The Mudcat Café TM
Thread #91948   Message #1756499
Posted By: Azizi
10-Jun-06 - 12:47 AM
Thread Name: Lyr Req: Kid's rhymes: Big Mac, Coca Cola & more
Subject: RE: Lyr Req: Kid's rhymes: Big Mac, Coca Cola & more
And returning to the subject of children's rhymes that mention food or beverages, or fruit, or candy etc, see this rhyme:


Leader #1
(Center)        Georgia has a boyfriend
Group                Pizza, Pizza Daddy-O
Leader #2        Oh how do you know it?
                Pizza, Pizza Daddy-O
Leader #1        cause she told me
Group                Pizza, Pizza Daddy-O
Leader #2        What's his name?
Group                Pizza, Pizza Daddy-O
Leader #1        Jesse James
Group                Pizza, Pizza Daddy-O        
Leader #2        Where does he live?
Group                Pizza, Pizza Daddy-O        
Leader #1        Up a hill
Group                Pizza, Pizza Daddy-O
Leader #1        Let's jerk it *
Group                Jerk it, jerk it Daddy-O
Leader #1        Let's swim it
Group                Swim it, swim it, Daddy-O
Leader #1        Let's twist it
Group                Twist it, twist it Daddy-O
Leader                Let's end it
Group                End it, end it, Daddy-O

source: Eleanor Fulton & Pat Smith, Let's Slice the Ice, p 50 (MMB Music, Inc., St. Louis, Missouri, (1978);
The authors noted that they collected these rhymes from children from multiple states in the USA. No specific state was cited for individual rhymes. The introduction to that book indicates that the rhymes' informants were African American children.

Directions [as given in that book]: "Children form a circle with one child in the center. On each repeat of the words, "Pizza, Pizza Daddy-O, all the children in the center do the foot pattern as described below:
Piz         Jump and land with feet apart
za        jump and cross feet, with left foot in front of right
piz        jump and land with feet apart
za        daddy        jump and cross feet, with right foot in front of left
O        jump and land with feet apart

This pattern always begins and ends with "jump and land with feet apart. Beginning with the words "let's jerk it, the center child becomes the caller, and the group responds by singing and imitating the caller. The "center" can decide the motions to be imitated and determine the length of the game. The game ends with the words "let's end it" as the enter child puts his hand over his eyes, spins around, and points to a new player to be "it". Note, if the center child is a boy, the name "Georgie" is used at the beginning. And his girlfriend 's name is "Jenny James"."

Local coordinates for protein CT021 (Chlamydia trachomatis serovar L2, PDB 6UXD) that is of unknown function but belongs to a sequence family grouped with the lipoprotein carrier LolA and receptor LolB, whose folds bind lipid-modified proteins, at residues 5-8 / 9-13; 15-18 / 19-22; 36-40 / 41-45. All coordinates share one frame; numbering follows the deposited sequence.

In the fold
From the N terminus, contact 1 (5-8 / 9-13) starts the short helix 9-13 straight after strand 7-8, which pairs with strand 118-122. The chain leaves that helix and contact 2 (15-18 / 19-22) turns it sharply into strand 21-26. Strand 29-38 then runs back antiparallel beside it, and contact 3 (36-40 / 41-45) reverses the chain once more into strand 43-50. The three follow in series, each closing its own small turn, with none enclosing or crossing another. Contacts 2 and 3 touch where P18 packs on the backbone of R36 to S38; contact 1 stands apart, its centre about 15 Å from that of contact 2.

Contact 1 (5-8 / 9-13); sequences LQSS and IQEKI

Although the term "daddy-o" was first popularized as a referent for a "hip" male during the swing eras of jazz {1930s-1940s}, I think that this rhyme dates more from the 1960s. That date is suggested by the referents to "The jerk", "The swim" and "The twist", all popular dances from the mid 1960s.

Btw, I've not found any evidence of this rhyme being known among the African American children in Pittsburgh, Pennsylvania area {my primary source for rhyme collections}. And I've not seen this rhyme mentioned among contemporary sources. However, Betty Jones and Bess Lomax-Hawes include an example of a very similar rhyme from Gullah {Georgia} traditions called "Pizza Pizza Mighty Moe". This game was described as a 'play' [dramatic, role playing game that is performed with syncopated chanting, {non-partner] hand claps and movements].
I have also found a very similar version of "Pizza Pizza Daddy-O" in a book about Black American culture entitled "Talk That Talk" {source: African American children Philadelphia, PA, 1980s [editor: Linda Goss, I believe, and the 1980s' is if I'm not mistaken, since I tried to but can't find that book at the moment}

Another similar version of "Pizza Pizza Daddy-O} is included in a book on African American children's rhymes called "Apple On A Stick" [children from Houston, Texas, again 1980s I think]..That book has two authors. U'll also have to track that book down {it's 12:30+ here in the morning, and I'm winding down


But before I go, it's my opinion that "Pizza Pizza Mighty Moe" is probably the earliest version of this rhyme {among the ones I have found so far}. Also, imo, "Daddy-o" replaced the phrase "mighty Moe" because the personal name "Moe" wasn't [and still isn't] given much any more {among African Americans-maybe thanks to "Three Stooges"}...Also, imo, this rhyme really isn't about food because "pizza pizza daddy-o" serves as a syncopated refrain and not really a reference to that cheesy meal that many kids and other people like.

I'm outta here! See ya lata, alligata!